You are the owner of this article.
You have permission to edit this article.

No-knock warrants under scrutiny following high-profile incidents

  • 4 min to read

Francie Steen speaks in her apartment in 2018. The apartment, at Courtyard Apartments in Anderson, had been damaged when police searched it with a no-knock warrant in February that year.

ANDERSON — Two years ago, police officers dressed in camouflage and armed with assault rifles burst through the door of Francie Steen’s apartment without warning.

Anderson Police Department officers had requested a “no-knock” warrant while investigating a November 2017 shooting at the Quick Stop Marathon gas station at Martin Luther King Jr. Boulevard and Madison Avenue.

But neither suspect later arrested in connection with the shooting — Dominique Q. Brisker, 25, and Deonta Wayne Anderson, 27 — was at Steen’s apartment. None of the evidence cited in obtaining the warrant was present.

“They never told me nothing,” Steen later told The Herald Bulletin in describing what happened. “They never showed me nothing.”

The middle-of-the-night episode on Feb. 1, 2018, resulted in a sliding glass door being broken, as well as the seizure of two cellphones and a computer tablet that Steen’s nephew and grandson had received as Christmas gifts.

Steen later filed a federal complaint against an Anderson police detective in U.S. District Court. Steen and the City of Anderson agreed to a $29,000 settlement in October 2018.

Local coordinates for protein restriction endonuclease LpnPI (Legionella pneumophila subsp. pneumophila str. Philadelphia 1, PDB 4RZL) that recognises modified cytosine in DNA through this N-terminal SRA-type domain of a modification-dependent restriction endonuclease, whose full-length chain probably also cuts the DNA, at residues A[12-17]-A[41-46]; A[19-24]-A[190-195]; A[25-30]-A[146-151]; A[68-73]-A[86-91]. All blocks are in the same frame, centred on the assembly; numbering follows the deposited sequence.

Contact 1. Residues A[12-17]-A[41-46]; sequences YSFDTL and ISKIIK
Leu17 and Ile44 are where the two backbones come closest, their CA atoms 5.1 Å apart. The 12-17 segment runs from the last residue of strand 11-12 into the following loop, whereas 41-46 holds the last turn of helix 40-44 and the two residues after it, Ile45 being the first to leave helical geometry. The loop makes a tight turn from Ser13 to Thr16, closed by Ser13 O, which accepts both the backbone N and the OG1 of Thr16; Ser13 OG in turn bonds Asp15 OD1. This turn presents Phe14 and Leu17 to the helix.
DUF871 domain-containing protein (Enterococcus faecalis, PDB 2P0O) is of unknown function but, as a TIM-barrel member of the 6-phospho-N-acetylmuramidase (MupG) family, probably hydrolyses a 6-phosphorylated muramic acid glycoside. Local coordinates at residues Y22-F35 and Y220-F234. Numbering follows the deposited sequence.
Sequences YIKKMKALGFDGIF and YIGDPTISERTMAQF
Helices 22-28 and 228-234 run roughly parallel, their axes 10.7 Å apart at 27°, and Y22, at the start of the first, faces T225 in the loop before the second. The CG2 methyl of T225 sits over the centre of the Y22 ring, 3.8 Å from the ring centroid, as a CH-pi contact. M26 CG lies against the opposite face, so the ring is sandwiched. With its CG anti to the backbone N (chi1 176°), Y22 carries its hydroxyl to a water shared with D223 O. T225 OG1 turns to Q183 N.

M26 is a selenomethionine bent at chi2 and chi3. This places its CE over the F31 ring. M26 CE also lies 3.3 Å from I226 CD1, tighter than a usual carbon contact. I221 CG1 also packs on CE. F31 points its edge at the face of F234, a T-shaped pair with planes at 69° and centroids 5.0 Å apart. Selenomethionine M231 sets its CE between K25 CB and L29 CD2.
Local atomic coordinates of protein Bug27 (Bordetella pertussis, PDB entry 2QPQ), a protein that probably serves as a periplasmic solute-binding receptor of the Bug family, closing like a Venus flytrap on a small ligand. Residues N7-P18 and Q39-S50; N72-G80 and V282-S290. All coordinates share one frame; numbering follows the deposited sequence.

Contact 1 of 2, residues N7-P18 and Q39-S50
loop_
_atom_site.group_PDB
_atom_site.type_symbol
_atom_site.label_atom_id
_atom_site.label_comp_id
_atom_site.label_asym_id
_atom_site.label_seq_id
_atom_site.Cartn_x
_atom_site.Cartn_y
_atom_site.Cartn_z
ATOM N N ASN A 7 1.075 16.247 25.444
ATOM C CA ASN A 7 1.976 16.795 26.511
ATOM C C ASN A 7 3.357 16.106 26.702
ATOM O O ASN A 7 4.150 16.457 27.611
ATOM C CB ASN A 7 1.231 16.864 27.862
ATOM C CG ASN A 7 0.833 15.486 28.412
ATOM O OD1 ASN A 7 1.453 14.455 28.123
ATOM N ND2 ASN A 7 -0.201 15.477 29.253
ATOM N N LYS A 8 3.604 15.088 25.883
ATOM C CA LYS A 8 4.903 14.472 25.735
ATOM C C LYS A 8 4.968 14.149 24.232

The incident prefigured a more prominent conversation, both locally and nationally, about the hazards of no-knock warrants — so named because they allow law enforcement officers to enter a residence or property without immediate prior notification to residents, such as knocking or ringing a doorbell.

Anger over the killing of Breonna Taylor, a Black medical worker in Louisville, Kentucky, by police officers executing a no-knock warrant has fueled protests and accelerated efforts to persuade lawmakers to reconsider their validity as an investigative tool. Several police departments, including Indianapolis, have independently chosen to stop authorizing the warrants.

“It’s a valid question,” said state Sen. Tim Lanane, D-Anderson, who is among several legislators who have called on Indiana Gov. Eric Holcomb to convene a special session of the General Assembly to discuss a variety of police reform issues, including no-knock warrants.

“Have they outlived their usefulness? Do they create more problems than they solve? It creates a highly combustible and dangerous situation for both the police and the inhabitants of the premises that’s being subjected to the search. I just think it’s time to really take a look at the practice and ask, what is the value of it?”

Lindsay Brown, a concerned citizen, has asked the Anderson City Council to consider an ordinance outlining specific guidelines for the behavior of police officers, including a prohibition on no-knock warrants. Brown has also been named to a special committee tasked with addressing issues related to police reform.

“This is a community thing,” Brown said. “Change is coming down the pipeline. You’re starting to see police departments, including the Indianapolis Police Department, make these changes. It seems like everybody’s making changes except for Anderson. It shouldn’t be that way.”


Although no statistics exist for requests and executions of no-knock warrants locally, according to Madison County Court Administrator Jim Hunter, law enforcement officials say instances involving the warrants are rare. Prosecutor Rodney Cummings estimates that in 2019, his office handled approximately 360 search warrants, and “four or five” of them were no-knock warrants.